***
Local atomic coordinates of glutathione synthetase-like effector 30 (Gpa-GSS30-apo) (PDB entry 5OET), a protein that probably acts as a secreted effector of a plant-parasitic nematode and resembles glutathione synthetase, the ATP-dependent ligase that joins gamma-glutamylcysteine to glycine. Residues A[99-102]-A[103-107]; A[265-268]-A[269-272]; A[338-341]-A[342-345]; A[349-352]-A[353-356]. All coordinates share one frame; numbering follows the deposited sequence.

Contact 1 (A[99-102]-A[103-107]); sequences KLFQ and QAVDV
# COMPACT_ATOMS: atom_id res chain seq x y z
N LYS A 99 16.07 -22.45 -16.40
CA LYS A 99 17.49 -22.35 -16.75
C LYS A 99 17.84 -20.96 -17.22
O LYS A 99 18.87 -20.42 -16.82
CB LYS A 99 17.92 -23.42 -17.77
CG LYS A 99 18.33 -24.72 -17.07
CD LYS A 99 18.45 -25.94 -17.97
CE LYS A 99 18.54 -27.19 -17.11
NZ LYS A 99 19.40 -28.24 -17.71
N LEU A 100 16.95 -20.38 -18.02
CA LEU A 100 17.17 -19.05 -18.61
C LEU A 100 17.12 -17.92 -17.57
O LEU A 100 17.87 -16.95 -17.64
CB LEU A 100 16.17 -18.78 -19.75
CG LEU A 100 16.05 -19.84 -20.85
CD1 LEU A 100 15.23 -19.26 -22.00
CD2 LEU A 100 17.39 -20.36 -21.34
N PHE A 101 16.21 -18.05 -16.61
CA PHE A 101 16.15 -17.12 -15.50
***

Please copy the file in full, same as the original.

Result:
Local atomic coordinates of glutathione synthetase-like effector 30 (Gpa-GSS30-apo) (PDB entry 5OET), a protein that probably acts as a secreted effector of a plant-parasitic nematode and resembles glutathione synthetase, the ATP-dependent ligase that joins gamma-glutamylcysteine to glycine. Residues A[99-102]-A[103-107]; A[265-268]-A[269-272]; A[338-341]-A[342-345]; A[349-352]-A[353-356]. All coordinates share one frame; numbering follows the deposited sequence.

Contact 1 (A[99-102]-A[103-107]); sequences KLFQ and QAVDV
# COMPACT_ATOMS: atom_id res chain seq x y z
N LYS A 99 16.07 -22.45 -16.40
CA LYS A 99 17.49 -22.35 -16.75
C LYS A 99 17.84 -20.96 -17.22
O LYS A 99 18.87 -20.42 -16.82
CB LYS A 99 17.92 -23.42 -17.77
CG LYS A 99 18.33 -24.72 -17.07
CD LYS A 99 18.45 -25.94 -17.97
CE LYS A 99 18.54 -27.19 -17.11
NZ LYS A 99 19.40 -28.24 -17.71
N LEU A 100 16.95 -20.38 -18.02
CA LEU A 100 17.17 -19.05 -18.61
C LEU A 100 17.12 -17.92 -17.57
O LEU A 100 17.87 -16.95 -17.64
CB LEU A 100 16.17 -18.78 -19.75
CG LEU A 100 16.05 -19.84 -20.85
CD1 LEU A 100 15.23 -19.26 -22.00
CD2 LEU A 100 17.39 -20.36 -21.34
N PHE A 101 16.21 -18.05 -16.61
CA PHE A 101 16.15 -17.12 -15.50